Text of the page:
Martin Lewis, the journalist behind the 'Money Saving Expert' website, is taking social media giant Facebook to court claiming defamation over persistent fake adverts using his face and website to hawk dubious financial products.
Lewis launched his campaign today after years of warnings to his followers that he had nothing to do with the adverts, which appear to indicate his endorsement. Lewis claims that Facebook has failed to remove or prevent the adverts from appearing on its site.
Lewis claims that the false adverts are not only damaging to his reputation, but have also persuaded victims to invest their money into scams advertised over Facebook in the belief that they are endorsed by the journalist and entrepreneur.
Having founded MoneySavingExpert.com in 2003, Lewis sold it to MoneySupermarket.com for up to £87 million, while continuing to run the website on a day-to-day basis, as well as presenting his own money-saving show on ITV. Lewis said that he would donate any damages awarded to anti-fraud and fake news charities.
Other companies, such as Outbrain, who have run these adverts have taken them down
The adverts used titles such as "Bitcoin code" and "Cloud trader" to encourage people to plough their savings into a range of "get rich schemes".
Despite the fact that the Advertising Standards Authority has attempted to ban misleading Facebook advertisements, he said consumers are still being affected by scams.
"Criminal scammers from outside the EU are not really interested in the ASA [Advertising Standards Authority]. These adverts are in a lacuna of regulation. No newspaper would have run these adverts, and certainly not over 50 times," said Lewis.
One woman claimed to have been conned out of $100,000 after investing in one of these schemes, according to Lewis. However, he added, she has since been able to get her money back.
Lewis said: "I get about five messages a day from people saying, ‘I've just seen your Bitcoin ad and wanted to check it'. If that is the number who get through to me, how many more must be just taken in?"
What is particularly pernicious about Facebook is that it says the onus is on me, so I have spent time and effort and stress repeatedly to have them taken down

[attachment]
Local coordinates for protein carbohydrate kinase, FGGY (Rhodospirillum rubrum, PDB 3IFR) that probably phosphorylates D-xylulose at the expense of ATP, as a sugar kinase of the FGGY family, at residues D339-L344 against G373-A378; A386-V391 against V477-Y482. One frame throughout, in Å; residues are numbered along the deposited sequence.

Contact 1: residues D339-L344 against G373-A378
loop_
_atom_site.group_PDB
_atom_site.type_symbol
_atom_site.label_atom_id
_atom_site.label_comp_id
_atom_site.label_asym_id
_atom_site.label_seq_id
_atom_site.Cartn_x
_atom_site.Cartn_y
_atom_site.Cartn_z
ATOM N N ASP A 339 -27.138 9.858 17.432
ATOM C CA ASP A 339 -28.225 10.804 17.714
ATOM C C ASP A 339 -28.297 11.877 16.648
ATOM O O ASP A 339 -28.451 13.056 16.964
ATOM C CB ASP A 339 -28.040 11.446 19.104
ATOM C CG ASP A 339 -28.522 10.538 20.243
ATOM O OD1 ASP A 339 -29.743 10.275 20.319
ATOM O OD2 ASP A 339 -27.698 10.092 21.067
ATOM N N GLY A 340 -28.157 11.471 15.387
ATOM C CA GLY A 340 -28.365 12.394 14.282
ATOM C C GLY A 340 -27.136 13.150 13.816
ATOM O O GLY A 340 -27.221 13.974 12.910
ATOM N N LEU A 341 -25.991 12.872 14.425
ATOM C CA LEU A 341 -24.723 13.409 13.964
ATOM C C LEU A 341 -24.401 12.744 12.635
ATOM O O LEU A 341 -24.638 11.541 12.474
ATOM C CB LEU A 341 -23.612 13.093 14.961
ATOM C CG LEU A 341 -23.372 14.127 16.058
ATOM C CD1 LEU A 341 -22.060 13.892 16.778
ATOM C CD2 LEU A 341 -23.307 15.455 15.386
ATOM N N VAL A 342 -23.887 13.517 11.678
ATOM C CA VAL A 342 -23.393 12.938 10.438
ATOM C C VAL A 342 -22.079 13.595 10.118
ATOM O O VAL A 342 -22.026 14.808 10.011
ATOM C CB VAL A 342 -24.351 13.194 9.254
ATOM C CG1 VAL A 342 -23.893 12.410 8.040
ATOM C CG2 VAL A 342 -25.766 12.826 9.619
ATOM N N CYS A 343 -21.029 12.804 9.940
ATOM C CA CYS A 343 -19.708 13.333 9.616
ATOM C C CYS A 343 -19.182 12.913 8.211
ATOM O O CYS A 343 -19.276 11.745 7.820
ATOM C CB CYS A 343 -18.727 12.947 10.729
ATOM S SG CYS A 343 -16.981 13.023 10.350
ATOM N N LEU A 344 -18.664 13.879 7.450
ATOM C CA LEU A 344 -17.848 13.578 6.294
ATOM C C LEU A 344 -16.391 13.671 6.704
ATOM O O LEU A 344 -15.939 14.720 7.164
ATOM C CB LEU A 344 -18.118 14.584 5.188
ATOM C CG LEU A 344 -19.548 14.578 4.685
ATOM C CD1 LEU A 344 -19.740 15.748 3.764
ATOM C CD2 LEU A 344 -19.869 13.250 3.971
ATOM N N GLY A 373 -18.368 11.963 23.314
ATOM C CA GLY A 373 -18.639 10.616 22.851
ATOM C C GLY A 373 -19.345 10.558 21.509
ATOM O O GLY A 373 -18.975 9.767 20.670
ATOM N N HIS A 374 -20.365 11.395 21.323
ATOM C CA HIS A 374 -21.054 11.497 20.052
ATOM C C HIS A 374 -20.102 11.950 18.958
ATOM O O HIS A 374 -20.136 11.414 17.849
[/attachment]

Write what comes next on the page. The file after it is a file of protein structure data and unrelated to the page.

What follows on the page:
Although he has repeatedly contacted Facebook to complain, Lewis claims that the company has failed to take action - and he has faced reputational damage as a consequence.
"It is consistent, it is repeated. Other [online advertising] companies, such as Outbrain, who have run these adverts have taken them down.
"What is particularly pernicious about Facebook is that it says the onus is on me, so I have spent time and effort and stress repeatedly to have them taken down," he explained.
The campaigner said the company is "facilitating scams on a constant basis in a morally repugnant way". He added: If Mark Zuckerburg wants to be the champion of moral causes, then he needs to stop his company from doing this."
If Mark Zuckerburg wants to be the champion of moral causes, then he needs to stop his company from doing this
A spokesperson for Facebook said: "We do not allow adverts which are misleading or false on Facebook and have explained to Martin Lewis that he should report any adverts that infringe his rights and they will be removed.
"We are in direct contact with his team, offering to help and promptly investigating their requests, and only last week confirmed that several adverts and accounts that violated our advertising policies had been taken down."
Mark Lewis of Seddons, the lawyer leading Lewis's legal team in the defamation action, asserted that Facebook was "not above the law".
He continued: "It cannot hide outside the UK and think that it is untouchable. Exemplary damages are being sought.
"This means we will ask the court to ensure they are substantial enough that Facebook can't simply see paying out damages as just the ‘cost of business' and carry on regardless.
"It needs to be shown that the price of causing misery is very high."
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